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UK says trade with Sri Lanka goes 'hand in hand' with human rights

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The British government continued to call on Sri Lanka to co-operate with a United Nations investigation into mass atrocities on the island and stated that the UK's trade with Sri Lanka goes “hand in hand” with its commitment to human rights.

Speaking during a debate in the House of Lords on Thursday, Lord Livingston, the Minister of State, Department for Business, Innovation and Skills & Foreign and Commonwealth Office, said,

“Trade is important not only to the prosperity of the UK but to Sri Lanka and its people. However, the UK’s commitment to free trade goes hand in hand with our commitment to human rights. That point has been made volubly.”

“We continue to urge Sri Lanka to co-operate and ensure the protection of those providing evidence to the investigation, and to implement the recommendation of its own internal commission on resettlement and rehabilitation.”

The question of whether the British government would deploy sanctions against Sri Lanka was raised during the debate, with Lord Livingston saying,

“The UK Government’s position on this is that it is premature to do anything more prior to the UN reporting on the matter, and we are expecting the UN’s report in March 2015. When we receive it, it will be appropriate for the Government to take a view of which, if any, of those recommendations should be taken up.”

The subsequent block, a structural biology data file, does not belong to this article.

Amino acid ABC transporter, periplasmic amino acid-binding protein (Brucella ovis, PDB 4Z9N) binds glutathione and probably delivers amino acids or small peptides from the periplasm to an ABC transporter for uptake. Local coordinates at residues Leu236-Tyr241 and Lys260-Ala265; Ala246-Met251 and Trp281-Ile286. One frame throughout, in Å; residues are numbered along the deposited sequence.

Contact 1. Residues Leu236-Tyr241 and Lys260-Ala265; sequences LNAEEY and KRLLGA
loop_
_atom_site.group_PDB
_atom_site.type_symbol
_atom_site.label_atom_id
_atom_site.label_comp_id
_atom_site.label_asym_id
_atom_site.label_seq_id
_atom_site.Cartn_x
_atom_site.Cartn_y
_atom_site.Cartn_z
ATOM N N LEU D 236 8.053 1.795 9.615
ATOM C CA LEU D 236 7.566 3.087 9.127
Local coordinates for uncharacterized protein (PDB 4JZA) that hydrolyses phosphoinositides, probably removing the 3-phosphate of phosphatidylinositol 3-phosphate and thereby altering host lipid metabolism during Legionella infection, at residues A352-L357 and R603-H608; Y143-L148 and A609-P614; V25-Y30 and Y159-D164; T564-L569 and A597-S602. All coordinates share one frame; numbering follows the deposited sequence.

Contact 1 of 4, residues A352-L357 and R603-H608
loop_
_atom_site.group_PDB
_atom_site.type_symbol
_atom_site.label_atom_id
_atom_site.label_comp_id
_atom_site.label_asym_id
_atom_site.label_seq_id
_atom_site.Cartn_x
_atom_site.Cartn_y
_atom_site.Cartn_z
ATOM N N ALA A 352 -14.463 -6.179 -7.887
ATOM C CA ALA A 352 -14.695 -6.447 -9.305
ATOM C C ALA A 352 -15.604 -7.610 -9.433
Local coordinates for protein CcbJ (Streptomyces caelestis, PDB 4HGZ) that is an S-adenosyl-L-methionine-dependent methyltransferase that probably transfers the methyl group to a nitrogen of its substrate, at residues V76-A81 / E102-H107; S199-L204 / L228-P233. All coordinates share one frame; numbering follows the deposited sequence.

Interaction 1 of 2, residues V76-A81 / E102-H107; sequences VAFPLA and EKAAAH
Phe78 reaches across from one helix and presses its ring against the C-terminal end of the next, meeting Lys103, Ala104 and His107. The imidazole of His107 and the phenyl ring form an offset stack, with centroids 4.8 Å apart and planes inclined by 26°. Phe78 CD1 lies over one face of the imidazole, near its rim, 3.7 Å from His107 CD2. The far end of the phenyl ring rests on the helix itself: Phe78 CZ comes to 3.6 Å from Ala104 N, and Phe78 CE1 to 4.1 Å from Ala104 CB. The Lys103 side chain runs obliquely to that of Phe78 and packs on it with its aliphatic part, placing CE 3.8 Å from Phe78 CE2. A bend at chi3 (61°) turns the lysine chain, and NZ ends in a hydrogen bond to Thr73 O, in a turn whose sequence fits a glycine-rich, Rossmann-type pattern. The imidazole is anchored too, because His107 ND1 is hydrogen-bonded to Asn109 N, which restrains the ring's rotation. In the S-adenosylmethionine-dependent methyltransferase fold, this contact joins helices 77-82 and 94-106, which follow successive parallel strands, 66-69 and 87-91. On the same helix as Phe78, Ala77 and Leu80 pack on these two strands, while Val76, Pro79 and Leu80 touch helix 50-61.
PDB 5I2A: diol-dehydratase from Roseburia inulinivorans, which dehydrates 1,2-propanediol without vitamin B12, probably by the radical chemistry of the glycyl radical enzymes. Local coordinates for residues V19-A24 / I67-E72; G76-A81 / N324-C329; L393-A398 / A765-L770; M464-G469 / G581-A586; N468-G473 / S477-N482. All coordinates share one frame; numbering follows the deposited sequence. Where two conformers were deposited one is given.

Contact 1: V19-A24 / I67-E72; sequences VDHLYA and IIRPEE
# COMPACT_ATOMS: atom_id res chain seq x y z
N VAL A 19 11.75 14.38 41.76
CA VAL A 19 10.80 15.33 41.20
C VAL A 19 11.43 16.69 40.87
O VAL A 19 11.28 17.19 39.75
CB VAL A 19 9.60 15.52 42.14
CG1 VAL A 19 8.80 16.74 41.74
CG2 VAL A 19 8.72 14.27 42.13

The minister also responded to a question from Lord Bach, who asked why more than £8 million of arms export licenses, including shotguns, assault rifles and ammunition, were granted to Sri Lanka. Lord Livingston said,

“The British Government have a rigorous policy of assessing all export licences to each country, including Sri Lanka, very much on a case-by-case basis. We seek not to export equipment where we assess that there is a clear risk that it might be used for internal repression, would provoke or prolong conflict within a country, or would be used aggressively against another country. The equipment concerned included antennae for military transport, carbon fibre tows, some software to do with internet access, and things such as sporting cartridges. On these cases, which we reviewed carefully, we decided that export licences could be granted.”

“It is also something that we will keep under review, as we do with all countries.”

Earlier Lord Bach said that Sri Lanka has “done all within their powers to block any effort to discover what went on and what may still be going on.” He went on to add “the Sri Lankan Government have just gone on blocking: there is no access for the investigative team and a reported threat by the Minister for Mass Media in Sri Lanka that legal action may well be taken against those who testify before the Commission, if they breach the terms of the Sri Lankan constitution”.

Also speaking during the debate was the vice-chairman of the All-Party Group on Sri Lanka and supporter of Conservative Friends of Sri Lanka, Lord Sheikh, who said he had visited the island twice, met Sri Lankan President Mahinda Rajapaksa and “enjoyed a highly successful relationship with the Sri Lankan high commission” in London. He was joined by Lord Naseby, who was labelled “an apologist for the Sri Lankan government” by the Daily Telegraph's chief political commentator, in calling for an expansion in bilateral trade with Sri Lanka.

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